MG 1100 and 1300 (ADO16) (1962 – 1971) Review

MG 1100 and 1300 (ADO16) (1962 – 1971) At A Glance

+Good roadholding and ride, great steering, many parts shared with the Mini

-Rust and difficult servicing

The fabulous Austin and Morris 1100 (ADO16) may have seemed like an unlikely starting point for an MG sports saloon, but actually, but when badge engineered to wear the octagon, it worked very well indeed. But then, the starting point was absolutly perfect - the ADO16 had tenacious front-wheel-drive handling, just like a big Mini.

The well-appointed interior added to the MG 1100's appeal, thus creating a genuinely sporting saloon - or a 'warm hatch' as it would no doubt be called now. It wasn’t perfect, though – it proved difficult for mechanics to work on, and had a terrible reputation for rust, which was rightly deserved.

Survival rate is low considering the huge number produced, but those that are left are not expensive to buy, and cost peanuts to run - as long as they're half way to being rot-free.

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Ask Honest John

My MG 1100 has cracked underneath and come away from the body. Can it be repaired?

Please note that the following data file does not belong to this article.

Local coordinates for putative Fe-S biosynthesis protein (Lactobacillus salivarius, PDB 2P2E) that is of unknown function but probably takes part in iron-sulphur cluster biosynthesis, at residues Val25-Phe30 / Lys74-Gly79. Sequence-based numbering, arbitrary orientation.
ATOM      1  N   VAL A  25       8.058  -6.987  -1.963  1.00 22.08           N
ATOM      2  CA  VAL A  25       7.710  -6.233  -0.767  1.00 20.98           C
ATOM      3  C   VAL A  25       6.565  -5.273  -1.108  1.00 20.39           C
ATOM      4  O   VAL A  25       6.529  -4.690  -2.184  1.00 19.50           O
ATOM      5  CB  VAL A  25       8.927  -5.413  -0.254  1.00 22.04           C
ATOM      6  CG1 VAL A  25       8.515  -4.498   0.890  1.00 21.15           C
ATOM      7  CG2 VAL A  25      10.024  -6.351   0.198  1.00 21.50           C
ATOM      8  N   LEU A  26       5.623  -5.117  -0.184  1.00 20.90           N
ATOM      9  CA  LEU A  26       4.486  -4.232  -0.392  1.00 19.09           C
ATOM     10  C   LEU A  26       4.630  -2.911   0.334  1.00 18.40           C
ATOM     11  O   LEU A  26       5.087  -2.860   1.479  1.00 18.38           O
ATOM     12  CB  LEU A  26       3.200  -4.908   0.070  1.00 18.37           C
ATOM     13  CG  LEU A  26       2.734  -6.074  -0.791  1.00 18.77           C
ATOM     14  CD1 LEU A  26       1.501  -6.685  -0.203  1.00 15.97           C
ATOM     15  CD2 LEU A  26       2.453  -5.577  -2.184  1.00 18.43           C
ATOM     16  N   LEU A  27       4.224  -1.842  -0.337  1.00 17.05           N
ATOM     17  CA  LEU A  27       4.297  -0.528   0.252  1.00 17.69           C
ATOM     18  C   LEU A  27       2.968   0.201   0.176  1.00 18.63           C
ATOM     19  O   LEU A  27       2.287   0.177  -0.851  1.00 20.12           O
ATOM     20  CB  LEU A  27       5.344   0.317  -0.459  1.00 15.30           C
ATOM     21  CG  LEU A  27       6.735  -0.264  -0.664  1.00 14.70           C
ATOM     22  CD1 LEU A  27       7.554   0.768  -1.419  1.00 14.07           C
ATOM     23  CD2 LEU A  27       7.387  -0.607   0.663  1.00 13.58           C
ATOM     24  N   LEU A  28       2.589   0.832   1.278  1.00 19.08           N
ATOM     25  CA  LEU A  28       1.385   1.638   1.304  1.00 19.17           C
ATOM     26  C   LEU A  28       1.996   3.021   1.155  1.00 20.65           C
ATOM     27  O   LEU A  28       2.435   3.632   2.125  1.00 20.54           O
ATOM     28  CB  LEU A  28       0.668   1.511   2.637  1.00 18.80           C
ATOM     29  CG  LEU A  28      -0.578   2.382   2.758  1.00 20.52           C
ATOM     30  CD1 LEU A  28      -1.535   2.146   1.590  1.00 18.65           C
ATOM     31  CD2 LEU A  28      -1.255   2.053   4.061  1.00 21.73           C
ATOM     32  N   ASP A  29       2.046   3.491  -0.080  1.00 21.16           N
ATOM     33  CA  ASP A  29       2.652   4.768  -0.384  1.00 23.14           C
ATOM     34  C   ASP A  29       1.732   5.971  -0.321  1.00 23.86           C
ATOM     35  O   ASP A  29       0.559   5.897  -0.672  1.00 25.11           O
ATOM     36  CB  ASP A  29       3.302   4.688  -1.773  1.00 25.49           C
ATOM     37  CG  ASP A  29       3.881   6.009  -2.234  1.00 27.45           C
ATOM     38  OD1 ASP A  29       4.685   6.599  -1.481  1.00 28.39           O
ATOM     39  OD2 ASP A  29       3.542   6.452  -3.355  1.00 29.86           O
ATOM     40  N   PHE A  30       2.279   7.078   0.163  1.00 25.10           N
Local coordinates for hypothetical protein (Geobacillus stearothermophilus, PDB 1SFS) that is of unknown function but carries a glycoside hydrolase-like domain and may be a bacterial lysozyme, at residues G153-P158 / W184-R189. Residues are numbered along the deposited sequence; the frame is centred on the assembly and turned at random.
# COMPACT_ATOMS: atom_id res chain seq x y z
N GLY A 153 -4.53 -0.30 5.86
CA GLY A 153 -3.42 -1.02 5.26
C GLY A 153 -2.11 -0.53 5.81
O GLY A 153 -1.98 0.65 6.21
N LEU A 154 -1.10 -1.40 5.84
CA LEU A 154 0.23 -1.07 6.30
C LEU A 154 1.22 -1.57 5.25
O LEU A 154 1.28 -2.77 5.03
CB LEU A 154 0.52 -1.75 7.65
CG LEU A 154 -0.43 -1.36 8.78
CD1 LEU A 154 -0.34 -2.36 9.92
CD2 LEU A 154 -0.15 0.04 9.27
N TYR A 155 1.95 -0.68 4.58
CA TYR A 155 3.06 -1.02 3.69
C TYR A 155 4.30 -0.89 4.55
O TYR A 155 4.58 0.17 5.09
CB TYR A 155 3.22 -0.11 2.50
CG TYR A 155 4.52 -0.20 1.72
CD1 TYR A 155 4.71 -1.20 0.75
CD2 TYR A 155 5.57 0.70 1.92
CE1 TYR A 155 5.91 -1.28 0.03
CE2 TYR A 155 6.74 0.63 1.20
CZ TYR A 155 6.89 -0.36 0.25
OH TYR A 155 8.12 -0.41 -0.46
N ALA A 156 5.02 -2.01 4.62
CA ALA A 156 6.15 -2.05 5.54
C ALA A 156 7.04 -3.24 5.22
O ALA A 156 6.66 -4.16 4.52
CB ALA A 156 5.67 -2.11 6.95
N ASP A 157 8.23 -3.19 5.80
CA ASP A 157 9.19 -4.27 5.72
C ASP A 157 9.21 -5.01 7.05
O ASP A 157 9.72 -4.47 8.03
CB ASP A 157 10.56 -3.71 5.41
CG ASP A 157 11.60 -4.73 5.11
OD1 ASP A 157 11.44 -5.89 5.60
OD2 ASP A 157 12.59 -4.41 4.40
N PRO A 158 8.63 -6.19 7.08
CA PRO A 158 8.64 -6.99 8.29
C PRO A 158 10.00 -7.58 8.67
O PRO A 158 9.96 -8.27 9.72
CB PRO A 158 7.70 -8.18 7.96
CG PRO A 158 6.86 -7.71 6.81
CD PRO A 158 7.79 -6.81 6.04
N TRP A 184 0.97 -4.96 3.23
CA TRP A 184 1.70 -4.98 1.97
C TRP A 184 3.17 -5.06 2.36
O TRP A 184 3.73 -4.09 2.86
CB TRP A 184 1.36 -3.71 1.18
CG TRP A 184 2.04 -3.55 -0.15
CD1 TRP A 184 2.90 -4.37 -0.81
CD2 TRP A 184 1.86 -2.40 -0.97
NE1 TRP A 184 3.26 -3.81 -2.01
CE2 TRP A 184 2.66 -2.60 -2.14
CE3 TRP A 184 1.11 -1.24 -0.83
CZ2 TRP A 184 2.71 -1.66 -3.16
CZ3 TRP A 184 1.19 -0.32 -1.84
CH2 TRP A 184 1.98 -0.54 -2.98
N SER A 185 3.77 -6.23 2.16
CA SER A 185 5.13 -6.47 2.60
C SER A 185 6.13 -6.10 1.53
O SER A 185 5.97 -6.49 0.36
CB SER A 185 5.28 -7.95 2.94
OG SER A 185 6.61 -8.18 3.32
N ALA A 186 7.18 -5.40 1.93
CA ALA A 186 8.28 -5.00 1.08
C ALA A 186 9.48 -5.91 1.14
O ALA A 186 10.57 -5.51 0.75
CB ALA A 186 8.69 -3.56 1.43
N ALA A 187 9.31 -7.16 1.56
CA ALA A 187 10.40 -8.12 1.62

"My 1968 MG 1100 has cracked underneath and come away from the body. Can it be repaired? It is made of what looks like a hard cardboard. Could I buy a replacement? The only metal under the car is the exhaust that sits into a curved out piece from front to back. It will have a metal frame and seat plates under the cardboard but I have not taken it off completely. I hit a pot hole going over a speed bump and it ripped coming away from the body under the driverside door and has a small rip. This caused the exhaust to drop to the floor. Luckily I was going slow and stopped. I think the seat plate under the drivers seat might have dropped. I have asked about garages but no one has a clue."
If you're referring to the floor of your car, that definitely shouldn't be made of hard cardboard - it should all be metal and the seat should not be going through the floor. I think you have to err on the side of caution here and transport it to a local garage to be inspected on a ramp - any local garage can do this. The 1100 Club ( is extremely helpful, so it's worth getting in touch. They also have parts in stock, such as floorpans and sills, handy if the worst comes to the worse and the car does need welding.
Answered by Keith Moody
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